Jamie from Waddington Redwood Primary told us:

I used a 1p and two 2p coins for 5p.
I used four 2p coins for 8p.
I used five 2p coins and a 1p for 11p.

Pranav from Vardhana School looked at how many different ways you can make each total:

First, we must find the individual values of each number:
The 5 coin can be made with:

5
2+2+1
2+1+1+1
1+1+1+1+1

which makes 4 ways.

The 2 coin can be made with:

2
1+1

which makes 2 ways.

The 1 coin can be made with:

1

which makes just 1 way.

This is really helpful, Pranav. Pranav then went on to make a table of the number of ways the values from 1 up to 14 could be made with the coins. However, it's very difficult to make sure that we don't count some ways which are the same twice.

Meg used Pranav's method to find all the ways of making 8 and 11 with these coins, and wrote a list.

To make sure I count all the ways to make 8 and don't count any twice, I'll first list all the ways which use 5p, then list the ways that don't use 5p. I found that there are seven possible ways to do this. Here is the list:

5 + 2 + 1
5 + 1 + 1 + 1
2 + 2 + 2 + 2
2 + 2 + 2 + 1 + 1
2 + 2 + 1 + 1 + 1 + 1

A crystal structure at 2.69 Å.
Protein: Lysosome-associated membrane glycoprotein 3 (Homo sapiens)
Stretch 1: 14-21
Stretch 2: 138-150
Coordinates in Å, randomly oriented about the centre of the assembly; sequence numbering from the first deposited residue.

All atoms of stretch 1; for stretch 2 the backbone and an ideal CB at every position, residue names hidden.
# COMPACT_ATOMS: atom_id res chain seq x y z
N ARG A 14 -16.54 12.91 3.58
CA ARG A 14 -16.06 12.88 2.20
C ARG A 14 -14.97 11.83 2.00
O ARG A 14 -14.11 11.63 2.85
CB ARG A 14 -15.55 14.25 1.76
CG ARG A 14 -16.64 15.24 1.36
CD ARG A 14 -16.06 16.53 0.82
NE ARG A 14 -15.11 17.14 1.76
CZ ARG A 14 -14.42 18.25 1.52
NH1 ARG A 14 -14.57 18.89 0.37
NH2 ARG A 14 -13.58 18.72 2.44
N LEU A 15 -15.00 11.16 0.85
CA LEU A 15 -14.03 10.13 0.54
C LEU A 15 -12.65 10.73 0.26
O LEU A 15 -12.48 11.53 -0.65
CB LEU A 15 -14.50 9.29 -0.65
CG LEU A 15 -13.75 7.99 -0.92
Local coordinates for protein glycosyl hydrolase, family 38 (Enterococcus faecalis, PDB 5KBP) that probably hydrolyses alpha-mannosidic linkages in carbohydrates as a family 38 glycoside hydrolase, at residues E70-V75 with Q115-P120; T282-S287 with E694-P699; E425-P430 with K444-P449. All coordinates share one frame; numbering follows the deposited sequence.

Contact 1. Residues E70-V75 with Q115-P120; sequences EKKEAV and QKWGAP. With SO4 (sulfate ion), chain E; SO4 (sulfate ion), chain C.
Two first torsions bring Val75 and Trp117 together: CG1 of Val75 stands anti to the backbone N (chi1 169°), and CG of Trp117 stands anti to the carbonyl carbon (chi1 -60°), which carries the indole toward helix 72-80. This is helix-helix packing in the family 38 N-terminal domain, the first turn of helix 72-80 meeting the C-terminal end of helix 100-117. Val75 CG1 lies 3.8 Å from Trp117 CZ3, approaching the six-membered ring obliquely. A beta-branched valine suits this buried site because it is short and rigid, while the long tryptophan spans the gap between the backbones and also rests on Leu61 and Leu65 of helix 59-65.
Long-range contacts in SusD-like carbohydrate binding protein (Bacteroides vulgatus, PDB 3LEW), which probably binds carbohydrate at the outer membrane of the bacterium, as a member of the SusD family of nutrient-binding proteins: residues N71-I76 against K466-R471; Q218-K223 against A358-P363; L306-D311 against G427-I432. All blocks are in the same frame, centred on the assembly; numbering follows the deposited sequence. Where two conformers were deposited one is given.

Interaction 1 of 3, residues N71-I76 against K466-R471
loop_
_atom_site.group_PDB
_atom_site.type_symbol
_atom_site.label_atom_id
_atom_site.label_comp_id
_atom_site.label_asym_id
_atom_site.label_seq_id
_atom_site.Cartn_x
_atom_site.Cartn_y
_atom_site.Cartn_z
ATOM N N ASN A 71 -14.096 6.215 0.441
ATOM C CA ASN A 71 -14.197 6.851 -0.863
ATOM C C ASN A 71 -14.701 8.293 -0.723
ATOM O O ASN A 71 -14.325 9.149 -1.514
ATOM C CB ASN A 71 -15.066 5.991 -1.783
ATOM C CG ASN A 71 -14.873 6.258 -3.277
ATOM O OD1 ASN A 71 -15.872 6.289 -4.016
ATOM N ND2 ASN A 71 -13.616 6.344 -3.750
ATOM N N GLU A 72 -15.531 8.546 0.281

2 + 1 + 1 + 1 + 1 + 1 + 1
1 + 1 + 1 + 1 + 1 + 1 + 1 + 1

Then I did a similar thing for 11p. First I listed the ways using two 5ps (one way only), then the ways which use one 5p, then the ways that don't use any 5ps at all. I found that there are eleven possible ways to do this in total. Here is the list:

5 + 5 + 1
5 + 2 + 2 + 2
5 + 2 + 2 + 1 + 1
5 + 2 + 1 + 1 + 1 + 1
5 + 1 + 1 + 1 + 1 + 1 + 1
2 + 2 + 2 + 2 + 2 + 1
2 + 2 + 2 + 2 + 1 + 1 + 1
2 + 2 + 2 + 1 + 1 + 1 + 1 + 1
2 + 2 + 1 + 1 + 1 + 1 + 1 + 1 + 1
2 + 1 + 1 + 1 + 1 + 1 + 1 + 1 + 1 + 1
1 + 1 + 1 + 1 + 1 + 1 + 1 + 1 + 1 + 1 + 1

Well done everyone for these solutions! If you have had a go at this puzzle, why not challenge yourself with some different totals, or even some different coins?